‘What have we got then, Bob? Apart from chilblains, that is.’ The two of them stood on the frosty grass of the Meadows, far enough away from the bustle of the forensics team to avoid being scowled at. The centre of attention seemed to be one of the ancient trees that lined the path from the site of the old Royal Infirmary. Jawbone Walk, if memory served. The whale jawbone arch that had given the path its name had been removed some years earlier for restoration, and McLean couldn’t remember whether it had ever been put back again. He thought about going to have a look, but then remembered why he was here.
‘Nasty one, sir. And odd. Best if you have a look for yourself.’ Grumpy Bob nodded his head in the direction of the trees that lined the main road. A cherry picker was being reversed on to the grass, directed by a white-suited technician. The high-pitched electronic shriek of its warning buzzer sang counterpoint to the dull, omnipresent roar of the city, and only then did McLean notice the lack of traffic noise nearby.
‘They closed the road?’ He looked off towards the Lochrin end, then turned to Newington and Sciennes. ‘That’s going to be popular.’
‘Didn’t have much choice. Not going to get him down otherwise.’ Grumpy Bob pointed up into the bare canopy of the tallest tree, and McLean saw what he meant. A wych elm like many of the older trees on the Meadows, it stretched upward thirty metres or more, branches piercing the morning sky like broken, arthritic fingers. Only these fingers had caught something bloodied and grisly.
His first thought was of childhood holidays in the Highlands, clumping, bored, behind his grandmother as she hiked over rough moorland, fishing rod in hand, to some remote loch or river. The land was given over to heather and sheep as far as the eye could see, only the occasional square of dark green conifers to break up the scenery. Burns ran through the gullies, chattering peat water over rocks and churning it into bubbles that looked like the glasses of Coca-Cola he was only very seldom allowed. Every so often they would come across the carcass of some unfortunate animal, drowned and swept away in a spate, left tangled in roots high above the stream, as if the trees had reached out and snatched it from the rushing water.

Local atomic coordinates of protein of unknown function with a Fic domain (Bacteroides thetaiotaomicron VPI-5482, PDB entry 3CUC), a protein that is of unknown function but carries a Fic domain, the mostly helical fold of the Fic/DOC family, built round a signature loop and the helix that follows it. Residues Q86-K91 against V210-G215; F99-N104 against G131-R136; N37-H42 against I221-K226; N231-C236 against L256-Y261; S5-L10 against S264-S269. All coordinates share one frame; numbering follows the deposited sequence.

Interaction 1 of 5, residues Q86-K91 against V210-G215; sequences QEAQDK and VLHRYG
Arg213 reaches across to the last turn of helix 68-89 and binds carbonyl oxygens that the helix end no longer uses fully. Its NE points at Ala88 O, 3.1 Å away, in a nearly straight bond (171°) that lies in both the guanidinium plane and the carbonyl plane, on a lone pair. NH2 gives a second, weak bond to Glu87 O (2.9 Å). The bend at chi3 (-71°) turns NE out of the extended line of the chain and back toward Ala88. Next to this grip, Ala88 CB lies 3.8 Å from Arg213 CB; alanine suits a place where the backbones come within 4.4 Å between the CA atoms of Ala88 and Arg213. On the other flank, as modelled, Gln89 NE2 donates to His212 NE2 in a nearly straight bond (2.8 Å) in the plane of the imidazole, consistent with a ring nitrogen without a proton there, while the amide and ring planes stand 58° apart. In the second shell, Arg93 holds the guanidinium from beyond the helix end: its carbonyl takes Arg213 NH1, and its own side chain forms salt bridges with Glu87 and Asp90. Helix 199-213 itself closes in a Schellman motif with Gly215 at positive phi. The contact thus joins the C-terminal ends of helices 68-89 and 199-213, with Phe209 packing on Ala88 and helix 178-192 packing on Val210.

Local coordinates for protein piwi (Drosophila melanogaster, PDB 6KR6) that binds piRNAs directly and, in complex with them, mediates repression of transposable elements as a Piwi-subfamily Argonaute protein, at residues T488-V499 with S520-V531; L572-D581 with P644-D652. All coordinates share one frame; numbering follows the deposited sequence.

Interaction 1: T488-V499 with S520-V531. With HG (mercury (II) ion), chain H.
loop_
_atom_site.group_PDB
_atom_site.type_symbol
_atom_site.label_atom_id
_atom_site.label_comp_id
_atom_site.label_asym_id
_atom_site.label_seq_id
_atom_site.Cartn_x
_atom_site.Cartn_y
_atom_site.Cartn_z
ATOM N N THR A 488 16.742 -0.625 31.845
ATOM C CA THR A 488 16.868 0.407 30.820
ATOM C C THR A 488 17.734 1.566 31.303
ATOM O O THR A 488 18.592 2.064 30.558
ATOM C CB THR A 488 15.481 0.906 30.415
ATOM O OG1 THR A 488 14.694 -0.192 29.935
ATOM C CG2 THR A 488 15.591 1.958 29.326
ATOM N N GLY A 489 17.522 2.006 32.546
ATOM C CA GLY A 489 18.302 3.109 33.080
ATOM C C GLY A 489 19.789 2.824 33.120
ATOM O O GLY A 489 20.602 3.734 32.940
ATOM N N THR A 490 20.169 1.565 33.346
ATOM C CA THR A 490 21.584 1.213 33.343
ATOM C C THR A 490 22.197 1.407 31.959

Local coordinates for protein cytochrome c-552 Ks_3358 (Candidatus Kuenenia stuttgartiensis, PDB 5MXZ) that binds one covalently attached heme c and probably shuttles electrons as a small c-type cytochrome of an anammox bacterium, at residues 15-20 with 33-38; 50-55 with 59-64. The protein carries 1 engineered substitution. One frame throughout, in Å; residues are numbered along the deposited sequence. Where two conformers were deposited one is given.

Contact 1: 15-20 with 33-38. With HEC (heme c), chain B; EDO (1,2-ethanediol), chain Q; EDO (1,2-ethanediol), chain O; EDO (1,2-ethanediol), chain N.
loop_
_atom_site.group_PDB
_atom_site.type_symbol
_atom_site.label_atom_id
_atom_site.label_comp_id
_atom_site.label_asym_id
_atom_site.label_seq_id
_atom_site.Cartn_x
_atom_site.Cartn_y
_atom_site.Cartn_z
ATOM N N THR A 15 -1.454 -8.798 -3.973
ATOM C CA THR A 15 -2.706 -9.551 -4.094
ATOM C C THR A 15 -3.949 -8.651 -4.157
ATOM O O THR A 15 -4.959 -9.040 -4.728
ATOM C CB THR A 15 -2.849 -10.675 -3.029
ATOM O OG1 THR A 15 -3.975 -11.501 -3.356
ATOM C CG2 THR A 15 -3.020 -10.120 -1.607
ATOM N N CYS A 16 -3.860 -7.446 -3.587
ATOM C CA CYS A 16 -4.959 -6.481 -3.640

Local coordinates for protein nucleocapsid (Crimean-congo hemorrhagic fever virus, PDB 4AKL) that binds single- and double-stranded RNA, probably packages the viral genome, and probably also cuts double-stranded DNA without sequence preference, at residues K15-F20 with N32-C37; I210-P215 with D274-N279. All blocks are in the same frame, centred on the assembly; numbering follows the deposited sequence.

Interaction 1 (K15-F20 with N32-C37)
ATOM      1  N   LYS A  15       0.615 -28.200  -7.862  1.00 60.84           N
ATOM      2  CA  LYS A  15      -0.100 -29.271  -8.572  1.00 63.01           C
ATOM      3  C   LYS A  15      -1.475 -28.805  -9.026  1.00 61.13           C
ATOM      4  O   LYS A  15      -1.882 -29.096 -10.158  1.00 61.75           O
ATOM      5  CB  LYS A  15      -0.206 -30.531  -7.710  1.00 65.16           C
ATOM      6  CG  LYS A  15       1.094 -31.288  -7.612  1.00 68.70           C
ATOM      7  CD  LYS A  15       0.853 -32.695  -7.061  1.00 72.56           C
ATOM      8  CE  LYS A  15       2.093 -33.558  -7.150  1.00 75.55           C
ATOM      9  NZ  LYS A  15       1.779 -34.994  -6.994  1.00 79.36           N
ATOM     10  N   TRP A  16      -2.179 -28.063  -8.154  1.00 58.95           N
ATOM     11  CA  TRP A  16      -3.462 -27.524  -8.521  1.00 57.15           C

It wasn’t the roots that had dragged this man into their deathly embrace, but the twisted, bare branches. He sprawled high up in the leafless canopy, twisted into a grotesque parody of a body so that it was hard to make out what was arm and what was leg. There was no mistaking his head, though, even at this distance. It hung down from a semi-naked torso skewered by the sharp point of a broken branch, features battered so as to be unidentifiable. Blood dribbled from what must have been his mouth and nose, slicking the trunk and spattering the ground.
‘Good God. How on earth did it get up there?’
McLean looked around, recognizing the voice. Angus Cadwallader, the city pathologist, looked like a man who had been roused from too little sleep. Grey skin bagged around his eyes and his smile was tired.
‘Morning, Angus. Been burning the midnight oil, have you?’
Cadwallader grimaced. ‘Don’t start. I’m getting too old for these early starts. And I really don’t like heights.’
‘You want to go up and see him? Can’t just let the experts bring him down for you?’
‘And miss a vital clue that cracks the case for you?’ The pathologist slapped his friend gently on the shoulder. ‘Don’t worry. You can go up and have a look after if you want.’ He turned away before McLean could respond. The cherry picker was in place now, a forensic technician already on board the lifting platform. A short pause as the pathologist scrambled in to join him, and then they were being lofted up into the tree.
McLean scanned the crime scene, pleased to see that, as well as closing the road, a wide cordon had been strung around the whole area. Uniformed officers were keeping the early morning gawkers away, although, to be fair, the frozen weather was helping. Not many people out and about, which at least made their job easier for now. Grumpy Bob had disappeared, no doubt in search of a cuppa. Heading to the road edge, McLean found a cluster of squad cars, forensics vans and a fire engine all parked in a line. Uniformed constables huddled around one large van bearing the Police Scotland logo. Chatting amongst themselves like schoolchildren in the playground, they didn’t notice his approach until he was upon them.
‘Who’s in charge here?’
The nearest constable startled, slopping hot tea from a mug she had been warming her hands around. ‘What the fu‒?’ She turned swiftly, angry face rapidly changing to fear as she realized who had spoken. ‘Oh. Sorry, sir. Didn’t know Specialist Crime were here already.’
‘Aye, well, some of us wish we weren’t. Any more of that tea going?’ McLean nodded at the mug, trying to remember the constable’s name.
‘Here. Have this one.’ She held out the mug. ‘I’ll get another and fetch Sergeant Stephen over.’